to appeal email intercept conviction
...Clifford Stanford, founder of Demon and Redbus, is planning to launch an appeal after receiving a suspended prison sentence for illegally intercepting emails. Stanford was sentenced on Thursday to six months imprisonment, suspended for two years, for unlawfully intercepting and redirecting the emails of John Porter, former chairman of Redbus.
In a telephone interview, Stanford
claimed that his
involvement in the intercept was legal as someone "on the inside who had total permission to run the server put in a redirect". Stanford
said that he
had sought informal legal advice before the redirect was set up, and that "seven top lawyers ... thought that what I did was not illegal."
The appeal will hinge on Stanford's claim that the judge hearing his
case had misinterpreted RIPA, under which he
will attempt to defend his
involvement in the interception of the emails under Section 1 subsection 6 of RIPA which states that a person is "excluded from criminal liability" if:
is a person with a right to control the operation or the use of the system; or (b) he
has the express or implied consent of such a person to make the interception."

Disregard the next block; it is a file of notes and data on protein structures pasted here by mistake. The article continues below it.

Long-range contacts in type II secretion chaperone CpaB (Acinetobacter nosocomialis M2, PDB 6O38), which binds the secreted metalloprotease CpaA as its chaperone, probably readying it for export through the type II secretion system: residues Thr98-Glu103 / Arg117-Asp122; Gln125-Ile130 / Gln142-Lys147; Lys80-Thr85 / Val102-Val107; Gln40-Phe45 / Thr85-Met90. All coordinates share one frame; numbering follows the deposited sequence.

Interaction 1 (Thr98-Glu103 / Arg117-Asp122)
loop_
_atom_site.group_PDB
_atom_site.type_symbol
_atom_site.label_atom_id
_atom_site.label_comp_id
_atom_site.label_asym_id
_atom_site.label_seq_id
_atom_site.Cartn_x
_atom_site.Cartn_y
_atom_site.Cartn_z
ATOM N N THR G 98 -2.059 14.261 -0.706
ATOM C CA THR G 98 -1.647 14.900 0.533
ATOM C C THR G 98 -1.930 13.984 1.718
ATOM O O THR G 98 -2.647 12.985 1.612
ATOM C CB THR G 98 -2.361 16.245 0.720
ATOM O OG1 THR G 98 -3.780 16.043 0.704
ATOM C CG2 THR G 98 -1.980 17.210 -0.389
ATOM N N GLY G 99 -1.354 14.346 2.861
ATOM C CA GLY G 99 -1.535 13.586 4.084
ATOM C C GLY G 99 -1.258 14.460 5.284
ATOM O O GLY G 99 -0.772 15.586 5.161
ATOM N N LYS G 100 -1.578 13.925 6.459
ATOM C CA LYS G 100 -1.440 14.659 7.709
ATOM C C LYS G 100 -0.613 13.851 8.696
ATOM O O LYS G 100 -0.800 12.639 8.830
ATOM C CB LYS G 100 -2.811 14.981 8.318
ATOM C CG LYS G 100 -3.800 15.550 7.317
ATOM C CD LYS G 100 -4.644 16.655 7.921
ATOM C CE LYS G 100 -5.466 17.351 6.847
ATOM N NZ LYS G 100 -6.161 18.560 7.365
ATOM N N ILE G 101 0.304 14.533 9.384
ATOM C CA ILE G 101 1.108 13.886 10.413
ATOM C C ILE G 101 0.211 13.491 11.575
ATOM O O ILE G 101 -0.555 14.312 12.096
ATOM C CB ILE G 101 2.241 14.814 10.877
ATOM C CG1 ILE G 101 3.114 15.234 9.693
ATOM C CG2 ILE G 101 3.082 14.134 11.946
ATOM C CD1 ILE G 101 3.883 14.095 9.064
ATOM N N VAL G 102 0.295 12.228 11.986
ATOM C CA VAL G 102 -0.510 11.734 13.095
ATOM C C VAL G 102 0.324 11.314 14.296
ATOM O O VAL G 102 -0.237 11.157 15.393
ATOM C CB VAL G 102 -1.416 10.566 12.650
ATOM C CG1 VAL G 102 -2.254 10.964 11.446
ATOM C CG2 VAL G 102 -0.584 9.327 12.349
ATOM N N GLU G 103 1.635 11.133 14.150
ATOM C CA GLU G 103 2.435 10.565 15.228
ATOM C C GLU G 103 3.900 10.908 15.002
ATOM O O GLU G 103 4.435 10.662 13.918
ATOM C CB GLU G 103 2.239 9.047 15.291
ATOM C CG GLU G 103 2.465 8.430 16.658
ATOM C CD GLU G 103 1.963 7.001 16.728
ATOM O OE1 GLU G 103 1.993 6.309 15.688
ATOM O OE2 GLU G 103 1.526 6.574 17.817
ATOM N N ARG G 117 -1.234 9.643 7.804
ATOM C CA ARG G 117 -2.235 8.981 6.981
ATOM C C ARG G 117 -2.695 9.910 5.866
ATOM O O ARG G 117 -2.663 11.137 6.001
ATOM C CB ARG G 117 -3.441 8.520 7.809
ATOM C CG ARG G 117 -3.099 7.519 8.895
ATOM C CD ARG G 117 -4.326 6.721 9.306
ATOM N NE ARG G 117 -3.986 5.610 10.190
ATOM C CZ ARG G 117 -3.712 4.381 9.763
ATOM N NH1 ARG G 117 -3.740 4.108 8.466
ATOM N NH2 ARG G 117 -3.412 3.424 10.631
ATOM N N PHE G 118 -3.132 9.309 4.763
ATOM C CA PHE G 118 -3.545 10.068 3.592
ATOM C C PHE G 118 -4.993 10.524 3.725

This week's court case began with legal argument over whether Stanford
had a valid defence to the charges.Stanford
's lawyers entered a plea of guilty
after the judge ruled that Stanford did not fall into either category of person defined by RIPA.
Stanford's argument against the judge's decision appears to be predominantly semantic."He's
tried to use the wording out of a previous case to understand what 'control' is," Stanford
said that the judge had taken 'control access' to mean 'permit or forbid' access, which he
claims is incorrect.Stanford
was adamant that this ruling was the only reason for his
It emerged during the trial that Stanford
had hired a private investigator called George Liddell to gather information about John Porter after the two men fell out.
...Stanford, who resigned from Redbus in 2002, had hoped to win control of the company by forcing Porter to resign from the board.
I still believe I was innocent, and I'm determined to prove my innocence," said Stanford
...Cliff Stanford: The maverick Internet pioneer